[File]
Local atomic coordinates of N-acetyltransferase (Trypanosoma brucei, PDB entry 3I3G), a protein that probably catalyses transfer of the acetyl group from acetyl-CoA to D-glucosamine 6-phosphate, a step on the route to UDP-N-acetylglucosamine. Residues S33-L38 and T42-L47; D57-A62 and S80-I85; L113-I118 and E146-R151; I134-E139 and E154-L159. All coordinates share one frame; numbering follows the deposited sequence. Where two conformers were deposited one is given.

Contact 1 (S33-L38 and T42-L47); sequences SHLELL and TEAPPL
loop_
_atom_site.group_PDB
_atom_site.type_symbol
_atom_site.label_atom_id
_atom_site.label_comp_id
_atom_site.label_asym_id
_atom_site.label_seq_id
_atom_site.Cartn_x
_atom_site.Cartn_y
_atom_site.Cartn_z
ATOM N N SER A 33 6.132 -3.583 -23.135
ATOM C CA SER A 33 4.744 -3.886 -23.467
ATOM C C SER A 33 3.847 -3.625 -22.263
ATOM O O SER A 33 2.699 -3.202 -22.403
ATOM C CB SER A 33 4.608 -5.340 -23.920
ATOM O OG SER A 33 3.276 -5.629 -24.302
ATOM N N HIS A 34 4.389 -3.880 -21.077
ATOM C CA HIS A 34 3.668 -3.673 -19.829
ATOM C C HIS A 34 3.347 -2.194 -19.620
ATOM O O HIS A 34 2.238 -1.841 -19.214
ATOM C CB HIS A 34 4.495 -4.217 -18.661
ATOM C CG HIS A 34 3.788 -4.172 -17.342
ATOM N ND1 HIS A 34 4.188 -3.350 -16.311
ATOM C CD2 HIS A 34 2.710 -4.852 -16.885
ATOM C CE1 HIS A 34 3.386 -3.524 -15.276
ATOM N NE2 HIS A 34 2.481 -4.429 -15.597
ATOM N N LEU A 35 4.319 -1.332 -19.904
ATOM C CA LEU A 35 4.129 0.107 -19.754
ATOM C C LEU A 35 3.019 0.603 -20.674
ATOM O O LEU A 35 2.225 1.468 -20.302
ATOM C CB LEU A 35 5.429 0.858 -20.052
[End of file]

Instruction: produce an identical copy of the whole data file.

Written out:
Local atomic coordinates of N-acetyltransferase (Trypanosoma brucei, PDB entry 3I3G), a protein that probably catalyses transfer of the acetyl group from acetyl-CoA to D-glucosamine 6-phosphate, a step on the route to UDP-N-acetylglucosamine. Residues S33-L38 and T42-L47; D57-A62 and S80-I85; L113-I118 and E146-R151; I134-E139 and E154-L159. All coordinates share one frame; numbering follows the deposited sequence. Where two conformers were deposited one is given.

Contact 1 (S33-L38 and T42-L47); sequences SHLELL and TEAPPL
loop_
_atom_site.group_PDB
_atom_site.type_symbol
_atom_site.label_atom_id
_atom_site.label_comp_id
_atom_site.label_asym_id
_atom_site.label_seq_id
_atom_site.Cartn_x
_atom_site.Cartn_y
_atom_site.Cartn_z
ATOM N N SER A 33 6.132 -3.583 -23.135
ATOM C CA SER A 33 4.744 -3.886 -23.467
ATOM C C SER A 33 3.847 -3.625 -22.263
ATOM O O SER A 33 2.699 -3.202 -22.403
ATOM C CB SER A 33 4.608 -5.340 -23.920
ATOM O OG SER A 33 3.276 -5.629 -24.302
ATOM N N HIS A 34 4.389 -3.880 -21.077
ATOM C CA HIS A 34 3.668 -3.673 -19.829
ATOM C C HIS A 34 3.347 -2.194 -19.620
ATOM O O HIS A 34 2.238 -1.841 -19.214
ATOM C CB HIS A 34 4.495 -4.217 -18.661
ATOM C CG HIS A 34 3.788 -4.172 -17.342
ATOM N ND1 HIS A 34 4.188 -3.350 -16.311
ATOM C CD2 HIS A 34 2.710 -4.852 -16.885
ATOM C CE1 HIS A 34 3.386 -3.524 -15.276
ATOM N NE2 HIS A 34 2.481 -4.429 -15.597
ATOM N N LEU A 35 4.319 -1.332 -19.904
ATOM C CA LEU A 35 4.129 0.107 -19.754
ATOM C C LEU A 35 3.019 0.603 -20.674
ATOM O O LEU A 35 2.225 1.468 -20.302
ATOM C CB LEU A 35 5.429 0.858 -20.052